Thursday, March 13, 2014

In which Charles Kennedy does not visit a skateboard park in South Wigston

Celebrating this blog's 10th birthday the other day - and thank you for all the kind comments - I said I would look through its archive and see if any posts would bear republishing.

This is an example of House Points, the weekly column I wrote for the late, lamented Liberal Democrat News for many years. It appeared in the paper, and on this blog, in April 2004.

The writing’s on the wall

Charles Kennedy was missing on Monday. Not from the Commons – he was there to hear Tony Blair describe how well things are going in Iraq – but from Blaby Road Park, South Wigston.

He had been due to visit the Harborough constituency until events at Westminster got interesting and forced him to cancel. But we still had a television crew, Bill Newton Dunn and several local councillors.

They were there to mark the success of the district council (Liberal Democrat-run Oadby and Wigston) in reclaiming the park from underage drinkers. It is a thoroughly modern initiative involving anti-social behaviour policies, alcohol bans and community support officers.

In essence, councils are reinventing park-keepers. They were got rid of 20 years ago because the right wanted to cut taxes and the left believed they were crypto-fascists.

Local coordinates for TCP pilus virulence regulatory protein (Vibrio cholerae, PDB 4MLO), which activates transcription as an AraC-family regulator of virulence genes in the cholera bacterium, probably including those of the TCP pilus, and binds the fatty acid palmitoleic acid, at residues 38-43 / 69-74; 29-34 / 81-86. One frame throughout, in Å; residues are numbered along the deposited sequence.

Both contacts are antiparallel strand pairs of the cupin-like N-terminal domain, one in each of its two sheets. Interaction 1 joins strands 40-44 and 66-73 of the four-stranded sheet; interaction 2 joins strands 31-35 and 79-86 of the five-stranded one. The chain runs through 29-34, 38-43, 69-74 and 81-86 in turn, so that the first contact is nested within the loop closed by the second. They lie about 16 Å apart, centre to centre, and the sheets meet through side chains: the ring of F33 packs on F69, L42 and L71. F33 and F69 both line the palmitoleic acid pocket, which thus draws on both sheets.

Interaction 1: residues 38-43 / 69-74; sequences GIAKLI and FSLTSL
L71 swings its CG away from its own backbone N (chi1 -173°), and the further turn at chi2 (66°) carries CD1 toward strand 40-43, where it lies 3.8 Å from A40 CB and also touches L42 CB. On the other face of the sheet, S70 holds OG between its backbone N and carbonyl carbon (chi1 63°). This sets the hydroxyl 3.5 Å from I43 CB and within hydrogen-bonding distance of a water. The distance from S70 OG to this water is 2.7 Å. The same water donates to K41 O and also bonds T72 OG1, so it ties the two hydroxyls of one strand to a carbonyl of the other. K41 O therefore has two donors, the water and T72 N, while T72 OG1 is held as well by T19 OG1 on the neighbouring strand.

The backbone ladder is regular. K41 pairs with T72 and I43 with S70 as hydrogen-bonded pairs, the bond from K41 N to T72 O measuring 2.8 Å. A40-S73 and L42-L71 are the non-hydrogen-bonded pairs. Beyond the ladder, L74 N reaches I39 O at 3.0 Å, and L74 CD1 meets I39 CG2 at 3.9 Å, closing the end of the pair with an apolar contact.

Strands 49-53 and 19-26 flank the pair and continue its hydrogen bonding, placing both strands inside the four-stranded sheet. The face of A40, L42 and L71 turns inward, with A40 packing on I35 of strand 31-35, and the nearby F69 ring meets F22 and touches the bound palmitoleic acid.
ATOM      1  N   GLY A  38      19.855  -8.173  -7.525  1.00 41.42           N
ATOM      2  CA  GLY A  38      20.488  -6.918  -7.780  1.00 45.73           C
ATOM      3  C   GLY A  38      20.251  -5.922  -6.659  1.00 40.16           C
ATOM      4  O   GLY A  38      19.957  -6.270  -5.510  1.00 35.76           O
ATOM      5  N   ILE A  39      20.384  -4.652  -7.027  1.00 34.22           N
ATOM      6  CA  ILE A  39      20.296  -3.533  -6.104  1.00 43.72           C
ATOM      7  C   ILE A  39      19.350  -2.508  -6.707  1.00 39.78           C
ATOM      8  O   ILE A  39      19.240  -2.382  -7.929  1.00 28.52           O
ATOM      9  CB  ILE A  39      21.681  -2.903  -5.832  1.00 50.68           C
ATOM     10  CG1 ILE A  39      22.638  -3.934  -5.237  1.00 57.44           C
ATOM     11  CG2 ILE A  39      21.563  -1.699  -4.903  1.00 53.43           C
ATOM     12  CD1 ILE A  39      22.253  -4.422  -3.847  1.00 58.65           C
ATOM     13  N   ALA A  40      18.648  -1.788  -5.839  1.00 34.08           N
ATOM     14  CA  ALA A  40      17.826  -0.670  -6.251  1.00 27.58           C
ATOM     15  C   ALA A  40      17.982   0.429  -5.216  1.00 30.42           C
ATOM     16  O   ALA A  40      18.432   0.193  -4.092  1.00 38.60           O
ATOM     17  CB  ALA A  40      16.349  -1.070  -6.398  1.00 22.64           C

The South Wigston project also involved the building of a skateboard park. What a photo opportunity that would have been for Charles!

Skateboard parks mean bare concrete. And bare concrete means graffiti, which poses a dilemma for officialdom. These days it is too self-doubting to say graffiti is a bad thing but not relaxed enough to let events take their course.

The solution? Official graffiti. The council employed professionals to write on the concrete before anyone else got at it. You need a Masters in Graffiti Studies before you are allowed near a spray can these days. (“Who painted you this then? Bloody cowboys.”)

I had expected to have naughty libertarian doubts about the Blaby Road scheme. But it seemed a sensible idea and I liked the municipal flowerbeds.

After leaving the park I walked into Leicester down streets of council housing. You could tell they were council houses because of the tall metal columns topped with CCTV cameras. The scene was a cross between the old East Germany and a work of science fiction.

And at Westminster there is now a screen across the public gallery, supposedly to protect MPs from gas attack. You could call them cowards, but they seem to have had little to do with it. It was an initiative from the security services. Conspiracy theorists will believe they put it up to keep MPs in a state of fear.

If you listen carefully, you can hear Bin Laden laughing.

1 comment:

Niles said...

That's a super piece - timeless and yet very much of its time.